Dear Professors: Choose Open Textbooks, Please


Posted by Jessica Demarest on February 15, 2017
textbooks

I love getting new books. New textbooks, though? Those are another story. And it’s not just because I don’t find them as interesting as the books I might read for pleasure; it’s because textbooks are, for the most part, outrageously priced.

 

The College Board suggests that college students budget about $1,200 a year just for required texts. For some students at community colleges, that can amount to up to 40 percent of their tuition—just on books! Bigger textbooks, especially those for business and mathematics courses, can go for up to $300 brand new, and renting them often isn’t much cheaper.

 

I, like many of my peers, have gotten pretty adept at shopping around to find the best deals on my textbooks, but sometimes even those aren’t enough. Some students just can’t afford the expensive books—and who can blame them? According to the Government Accountability Office, the cost of textbooks rose at three times the rate of inflation between 2002 and 2013: a whopping 82 percent.

 

In some cases, professors are assigning grossly overpriced textbooks and are only using one or two chapters from them, meaning students end up paying hundreds of dollars for twenty or so pages of content. Even choosing to go the ebook route usually only saves students a small percentage of the overall cost, and key codes to online portals (which some professors require to do the homework) can really break the bank.

 

Meanwhile, major textbook publishers are regularly jacking up their already-high prices by releasing new editions of books every three or four years, even when they don’t really need to. Sure, you can buy an older edition of a book, but often the publishers will have changed just enough (a few practice questions here and some page numbers there) to make it impossible for students to substitute old books for new ones.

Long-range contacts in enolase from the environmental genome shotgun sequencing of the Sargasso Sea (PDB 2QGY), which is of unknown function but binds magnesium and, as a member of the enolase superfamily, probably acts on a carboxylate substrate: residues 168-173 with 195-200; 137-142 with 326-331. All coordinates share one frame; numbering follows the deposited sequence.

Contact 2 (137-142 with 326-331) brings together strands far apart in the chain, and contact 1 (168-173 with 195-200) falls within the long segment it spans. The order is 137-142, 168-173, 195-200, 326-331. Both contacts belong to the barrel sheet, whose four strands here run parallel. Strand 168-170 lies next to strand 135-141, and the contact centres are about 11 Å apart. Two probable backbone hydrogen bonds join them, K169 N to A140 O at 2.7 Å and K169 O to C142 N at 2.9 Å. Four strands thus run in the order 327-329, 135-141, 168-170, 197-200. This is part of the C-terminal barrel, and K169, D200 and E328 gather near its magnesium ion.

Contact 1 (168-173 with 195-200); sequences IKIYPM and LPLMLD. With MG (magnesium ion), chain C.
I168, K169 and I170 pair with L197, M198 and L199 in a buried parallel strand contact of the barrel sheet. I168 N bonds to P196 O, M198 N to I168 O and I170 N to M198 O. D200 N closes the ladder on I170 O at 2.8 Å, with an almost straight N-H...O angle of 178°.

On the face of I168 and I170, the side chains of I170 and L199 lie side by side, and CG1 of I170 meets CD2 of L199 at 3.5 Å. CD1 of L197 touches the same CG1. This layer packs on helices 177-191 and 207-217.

When you take all of this into account, it comes as no surprise that many students are deciding not to buy certain required texts. The problem is that saving some cash (or some student loan debt) often comes at the expense of the student’s education. Not having the proper materials can severely impede a student’s learning, and can also effect their grade.

 

As the Student Public Interest Research Groups puts it, “Not only are students choosing not to purchase the materials they are assigned by their professor, but they are knowingly accepting the risk of a lower grade to avoid paying for the textbook.” Not cool.

 

Aren’t our students already paying enough just to handle the rising cost of higher education tuition? It doesn’t make sense to force them to purchase ridiculously expensive textbooks on top of that.

 

And that’s where open textbooks come in. Basically, an open textbook has an open copyright license, meaning it can be used and distributed online for free. You can even usually get a print version for somewhere between $20 and $40. Sounds much more reasonable than $300.

 

Open textbooks aren’t any less accurate than those going for big bucks from the publisher either. They’re typically written by capable faculty and are peer-reviewed to ensure quality. You can find open textbooks online in places like the Open Textbook Library, where they operate under the belief that every student should be able to afford access to the materials they need.

 

Some professors even write their own textbooks, tailored specifically to the course they’re teaching. Several Champlain College professors are already doing this, providing their students with copies and/or directing them to order the books online, where they typically pay under $20 to get a copy of the book they need. (Trust me, their students love them for this.)

 

Rising textbook prices are a problem, and open source textbook publishing just might be one of the solutions. Every student should have access to knowledge and to the materials they need to succeed. When professors choose to assign open textbooks, they’re not just saving their students a lot of money. They’re also saving them the time, worry, and hassle that comes with searching for an affordable version of an expensive book. Open textbooks might even allow students to take courses they otherwise might not have taken, simply because they couldn’t afford the required material before.

 

So professors, please, if you’re not already, look into using some open textbooks! Your students will thank you.


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